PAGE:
When working with clients on their substance use, there’s one tool I always use. Though it seems simple, it can be powerful and lead to insights. It’s a Cost/Benefit Analysis.
Clients are surprised when I tell them to put a big “X” in quadrants 2 and 3. I don’t care about these areas. People typically know the consequences if they use. It’s logical. Quadrants 1 and 4 is where the therapy happens. Working with these quadrants gets to their “why?”.For us it’s always the “why?” We must get clear on why they began using in the first place and what they get from their continued use.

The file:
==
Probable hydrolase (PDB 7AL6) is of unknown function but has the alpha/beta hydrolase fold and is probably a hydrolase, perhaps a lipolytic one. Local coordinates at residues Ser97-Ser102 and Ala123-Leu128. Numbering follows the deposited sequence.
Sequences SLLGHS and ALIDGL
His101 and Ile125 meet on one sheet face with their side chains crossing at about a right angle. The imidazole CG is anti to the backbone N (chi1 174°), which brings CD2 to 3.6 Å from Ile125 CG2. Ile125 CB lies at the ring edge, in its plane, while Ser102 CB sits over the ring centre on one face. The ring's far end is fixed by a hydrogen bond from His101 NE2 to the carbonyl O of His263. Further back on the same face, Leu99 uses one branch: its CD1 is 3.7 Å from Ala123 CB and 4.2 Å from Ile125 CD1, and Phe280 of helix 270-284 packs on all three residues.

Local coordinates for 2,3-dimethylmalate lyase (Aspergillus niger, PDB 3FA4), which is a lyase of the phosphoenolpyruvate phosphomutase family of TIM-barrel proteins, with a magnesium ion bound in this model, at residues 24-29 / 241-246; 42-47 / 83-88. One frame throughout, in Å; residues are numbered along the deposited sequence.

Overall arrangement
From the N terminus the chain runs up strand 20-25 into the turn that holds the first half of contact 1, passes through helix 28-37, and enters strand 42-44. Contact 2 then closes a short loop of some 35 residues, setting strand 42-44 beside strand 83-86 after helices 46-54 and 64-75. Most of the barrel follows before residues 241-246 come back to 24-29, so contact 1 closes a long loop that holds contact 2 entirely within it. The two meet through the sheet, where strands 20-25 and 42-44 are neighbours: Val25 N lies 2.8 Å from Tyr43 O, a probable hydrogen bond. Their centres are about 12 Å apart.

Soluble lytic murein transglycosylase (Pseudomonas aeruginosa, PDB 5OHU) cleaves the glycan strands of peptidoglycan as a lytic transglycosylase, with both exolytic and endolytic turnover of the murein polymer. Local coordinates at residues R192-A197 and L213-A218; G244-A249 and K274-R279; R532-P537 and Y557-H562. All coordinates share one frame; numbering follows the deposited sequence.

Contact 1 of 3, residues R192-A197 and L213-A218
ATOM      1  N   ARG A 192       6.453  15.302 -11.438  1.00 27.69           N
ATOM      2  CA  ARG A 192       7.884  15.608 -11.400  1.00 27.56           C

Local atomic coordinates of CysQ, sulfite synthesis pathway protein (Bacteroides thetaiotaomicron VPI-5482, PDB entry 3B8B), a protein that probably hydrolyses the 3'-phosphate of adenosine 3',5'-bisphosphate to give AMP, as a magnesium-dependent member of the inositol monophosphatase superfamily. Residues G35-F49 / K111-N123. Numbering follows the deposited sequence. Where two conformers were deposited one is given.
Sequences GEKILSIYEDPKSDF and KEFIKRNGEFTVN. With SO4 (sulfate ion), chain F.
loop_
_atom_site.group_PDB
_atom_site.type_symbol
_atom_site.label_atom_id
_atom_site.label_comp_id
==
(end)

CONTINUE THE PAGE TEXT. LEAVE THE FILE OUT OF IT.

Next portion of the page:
Particularly quadrant 4: What are the downsides of stopping your use? What would your life be like without the substances? What would you have to deal with? This gets to the “why?”. Only focusing on behavior without addressing the “why?”, often lacks the power to lead to lasting change.
While the substance use is having a negative impact overall, taking the substances away is a real loss. Strategies to help replace the benefits of using and working with underlying issues is what’s needed. By taking clients through this activity, I’m trying to push beyond their behavior – I’m trying to get to their “why?”